|War of the words|
|Written by Nick Westra|
|Tuesday, 05 June 2007|
Page 1 of 2
The conflict between Cantonese and Mandarin is most prominent in Hong Kong where a unique two-thousand year old linguistic tradition clashes with the need to integrate with the Mainland.
Understanding the conflict
Since Hong Kong's "handover" to Mainland China, there have been increasing calls for the city to attach itself to Mandarin.
Hong Kong has been a Cantonese speaking city since its origins in the mid-nineteenth century and because of this heritage - entertainment, news, politics are all conducted in Cantonese - many local residents consider Mandarin to be a foreign tongue.One taxi driver in Kennedy Town told this reporter, "Cantonese has been around for 2,000 years and it will be around for another 2,000 years!"
Hong Kong's first Chief Executive, Tung Chee Hwa, called upon Hong Kong people to learn Mandarin in his 2001 policy address and speak it regularly. The next CE, Donald Tsang, has reaffirmed those calls.
With such deep ties to Cantonese, however, most Hong Kong people have moved slowly in this endeavor.
Why this matters
The appropriate place of Mandarin in the city has become the subject of fierce debate among Hong Kongers as the city begins to integrate with the Mainland after "the handover."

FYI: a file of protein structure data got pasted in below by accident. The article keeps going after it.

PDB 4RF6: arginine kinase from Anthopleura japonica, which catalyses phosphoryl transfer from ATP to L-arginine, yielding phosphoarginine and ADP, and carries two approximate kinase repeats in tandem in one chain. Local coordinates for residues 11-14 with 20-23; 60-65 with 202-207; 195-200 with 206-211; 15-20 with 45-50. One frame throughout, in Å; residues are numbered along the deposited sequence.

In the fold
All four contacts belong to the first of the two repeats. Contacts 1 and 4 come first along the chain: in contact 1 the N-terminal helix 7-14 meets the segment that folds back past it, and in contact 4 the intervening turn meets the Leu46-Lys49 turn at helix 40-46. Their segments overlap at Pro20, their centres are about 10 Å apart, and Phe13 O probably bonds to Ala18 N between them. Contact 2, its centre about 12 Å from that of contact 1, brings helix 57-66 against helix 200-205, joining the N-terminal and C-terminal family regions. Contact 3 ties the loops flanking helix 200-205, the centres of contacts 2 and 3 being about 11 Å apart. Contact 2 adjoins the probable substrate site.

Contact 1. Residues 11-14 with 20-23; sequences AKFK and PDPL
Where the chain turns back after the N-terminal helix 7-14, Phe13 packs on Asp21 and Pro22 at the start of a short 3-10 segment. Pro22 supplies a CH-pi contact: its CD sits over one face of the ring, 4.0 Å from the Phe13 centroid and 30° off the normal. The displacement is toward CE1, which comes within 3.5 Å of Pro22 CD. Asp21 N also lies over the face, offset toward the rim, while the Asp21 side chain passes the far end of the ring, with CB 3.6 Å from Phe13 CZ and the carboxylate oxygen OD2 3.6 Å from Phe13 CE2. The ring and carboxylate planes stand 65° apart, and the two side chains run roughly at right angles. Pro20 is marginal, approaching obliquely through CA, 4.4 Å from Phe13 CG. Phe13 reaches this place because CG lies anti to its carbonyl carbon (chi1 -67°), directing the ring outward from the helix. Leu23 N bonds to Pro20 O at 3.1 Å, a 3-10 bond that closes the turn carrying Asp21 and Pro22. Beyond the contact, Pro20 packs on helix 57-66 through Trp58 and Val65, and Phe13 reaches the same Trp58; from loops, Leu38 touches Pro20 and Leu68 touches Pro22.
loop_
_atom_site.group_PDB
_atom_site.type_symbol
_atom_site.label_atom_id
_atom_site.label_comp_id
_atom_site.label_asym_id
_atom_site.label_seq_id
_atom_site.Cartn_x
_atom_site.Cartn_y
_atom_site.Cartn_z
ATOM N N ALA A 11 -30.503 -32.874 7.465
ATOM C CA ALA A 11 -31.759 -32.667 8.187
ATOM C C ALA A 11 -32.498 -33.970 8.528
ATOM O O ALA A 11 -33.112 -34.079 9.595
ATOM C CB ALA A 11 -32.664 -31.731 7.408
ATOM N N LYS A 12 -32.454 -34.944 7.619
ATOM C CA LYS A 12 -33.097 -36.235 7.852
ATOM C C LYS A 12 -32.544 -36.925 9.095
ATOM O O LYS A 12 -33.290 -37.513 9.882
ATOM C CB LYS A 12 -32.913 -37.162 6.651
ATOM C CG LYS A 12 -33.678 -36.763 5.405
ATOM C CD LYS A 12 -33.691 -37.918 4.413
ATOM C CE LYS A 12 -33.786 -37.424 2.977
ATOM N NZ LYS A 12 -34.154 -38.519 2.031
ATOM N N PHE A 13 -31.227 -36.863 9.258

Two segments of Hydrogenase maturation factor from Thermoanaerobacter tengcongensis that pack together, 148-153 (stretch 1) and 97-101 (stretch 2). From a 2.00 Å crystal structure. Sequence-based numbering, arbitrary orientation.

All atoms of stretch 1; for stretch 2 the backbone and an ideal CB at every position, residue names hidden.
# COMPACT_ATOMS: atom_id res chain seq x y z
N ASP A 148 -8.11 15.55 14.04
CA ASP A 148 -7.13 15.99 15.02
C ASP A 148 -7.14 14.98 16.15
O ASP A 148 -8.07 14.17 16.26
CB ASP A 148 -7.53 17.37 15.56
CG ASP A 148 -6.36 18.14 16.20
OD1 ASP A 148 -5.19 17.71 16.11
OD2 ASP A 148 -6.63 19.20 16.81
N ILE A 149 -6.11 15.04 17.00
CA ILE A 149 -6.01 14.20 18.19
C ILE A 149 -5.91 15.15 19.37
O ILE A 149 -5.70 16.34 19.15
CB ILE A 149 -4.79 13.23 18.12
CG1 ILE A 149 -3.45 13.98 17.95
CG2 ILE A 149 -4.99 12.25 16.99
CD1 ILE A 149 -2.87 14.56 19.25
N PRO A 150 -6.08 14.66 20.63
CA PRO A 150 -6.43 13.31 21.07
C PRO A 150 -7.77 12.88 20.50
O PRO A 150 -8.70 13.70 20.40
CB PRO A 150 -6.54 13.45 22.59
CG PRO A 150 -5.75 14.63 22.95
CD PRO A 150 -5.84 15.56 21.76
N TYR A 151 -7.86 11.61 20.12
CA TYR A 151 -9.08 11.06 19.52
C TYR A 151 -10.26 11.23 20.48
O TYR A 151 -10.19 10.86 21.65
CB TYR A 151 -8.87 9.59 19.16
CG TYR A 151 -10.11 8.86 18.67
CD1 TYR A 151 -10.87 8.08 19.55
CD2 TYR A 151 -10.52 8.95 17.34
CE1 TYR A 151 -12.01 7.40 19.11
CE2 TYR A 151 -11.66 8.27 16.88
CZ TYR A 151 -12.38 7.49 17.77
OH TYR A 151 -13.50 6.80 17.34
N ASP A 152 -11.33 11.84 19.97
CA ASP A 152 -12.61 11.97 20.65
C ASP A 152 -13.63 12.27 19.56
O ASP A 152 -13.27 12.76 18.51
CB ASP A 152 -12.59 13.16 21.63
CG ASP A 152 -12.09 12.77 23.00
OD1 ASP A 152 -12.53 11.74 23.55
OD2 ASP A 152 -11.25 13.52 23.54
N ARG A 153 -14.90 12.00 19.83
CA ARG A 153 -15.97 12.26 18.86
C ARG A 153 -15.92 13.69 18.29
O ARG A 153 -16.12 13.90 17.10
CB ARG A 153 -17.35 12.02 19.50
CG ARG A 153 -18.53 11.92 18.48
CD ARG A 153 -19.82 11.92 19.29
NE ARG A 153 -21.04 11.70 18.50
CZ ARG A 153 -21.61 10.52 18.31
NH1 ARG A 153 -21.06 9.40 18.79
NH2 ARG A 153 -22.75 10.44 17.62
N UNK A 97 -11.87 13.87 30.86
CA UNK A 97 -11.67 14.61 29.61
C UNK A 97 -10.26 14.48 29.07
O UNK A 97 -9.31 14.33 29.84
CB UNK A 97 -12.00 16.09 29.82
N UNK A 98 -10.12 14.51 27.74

Some, like Karen, 20, a native Cantonese speaker, feel that Mandarin should be required learning and many have already taken steps to improve their command of the language. "[Mandarin] is important for my future," she said.
Others, however, feel that Cantonese is the natural langauge of Hong Kong and that there is no need to speak Mandarin on a daily basis. Bjorn, 33, a foreign resident, said that he has few chances to speak Mandarin in Hong Kong because it is "a Cantonese city."
Cantonese is still the de facto language of the city at present and Mandarin is more of a dialect. The Hong Kong government has already taken steps to increase the influence of Mandarin in the city, however, as it mandated that the language be given added emphasis in both primary and secondary schools.
And with more and more Hong Kongers turning to the Mainland for work and investment and Mandarin tutoring becoming increasing popular in Hong Kong, it seems that the pieces are in place for a showdown between Cantonese and Mandarin in the future.
|Last Updated ( Thursday, 21 June 2007 )|
|Customs and Cultures|
|Buildings & Monuments|
|Politics & Government|
|Hong Kong's Identity|
|Arts & Culture|